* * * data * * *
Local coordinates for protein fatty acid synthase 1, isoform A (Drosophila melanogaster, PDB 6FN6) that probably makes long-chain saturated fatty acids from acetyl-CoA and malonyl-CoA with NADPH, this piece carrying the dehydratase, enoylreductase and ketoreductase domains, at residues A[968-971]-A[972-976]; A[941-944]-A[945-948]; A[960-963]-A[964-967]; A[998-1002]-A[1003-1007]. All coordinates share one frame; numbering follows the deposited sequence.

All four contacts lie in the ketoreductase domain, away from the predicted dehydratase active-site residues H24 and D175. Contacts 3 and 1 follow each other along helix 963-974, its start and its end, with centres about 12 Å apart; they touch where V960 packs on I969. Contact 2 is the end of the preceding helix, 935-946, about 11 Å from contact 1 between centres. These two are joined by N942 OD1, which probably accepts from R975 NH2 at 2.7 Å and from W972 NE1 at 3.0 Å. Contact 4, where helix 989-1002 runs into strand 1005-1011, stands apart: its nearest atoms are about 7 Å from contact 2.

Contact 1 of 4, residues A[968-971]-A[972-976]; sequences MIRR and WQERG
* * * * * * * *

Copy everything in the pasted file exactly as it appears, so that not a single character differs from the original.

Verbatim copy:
Local coordinates for protein fatty acid synthase 1, isoform A (Drosophila melanogaster, PDB 6FN6) that probably makes long-chain saturated fatty acids from acetyl-CoA and malonyl-CoA with NADPH, this piece carrying the dehydratase, enoylreductase and ketoreductase domains, at residues A[968-971]-A[972-976]; A[941-944]-A[945-948]; A[960-963]-A[964-967]; A[998-1002]-A[1003-1007]. All coordinates share one frame; numbering follows the deposited sequence.

All four contacts lie in the ketoreductase domain, away from the predicted dehydratase active-site residues H24 and D175. Contacts 3 and 1 follow each other along helix 963-974, its start and its end, with centres about 12 Å apart; they touch where V960 packs on I969. Contact 2 is the end of the preceding helix, 935-946, about 11 Å from contact 1 between centres. These two are joined by N942 OD1, which probably accepts from R975 NH2 at 2.7 Å and from W972 NE1 at 3.0 Å. Contact 4, where helix 989-1002 runs into strand 1005-1011, stands apart: its nearest atoms are about 7 Å from contact 2.

Contact 1 of 4, residues A[968-971]-A[972-976]; sequences MIRR and WQERG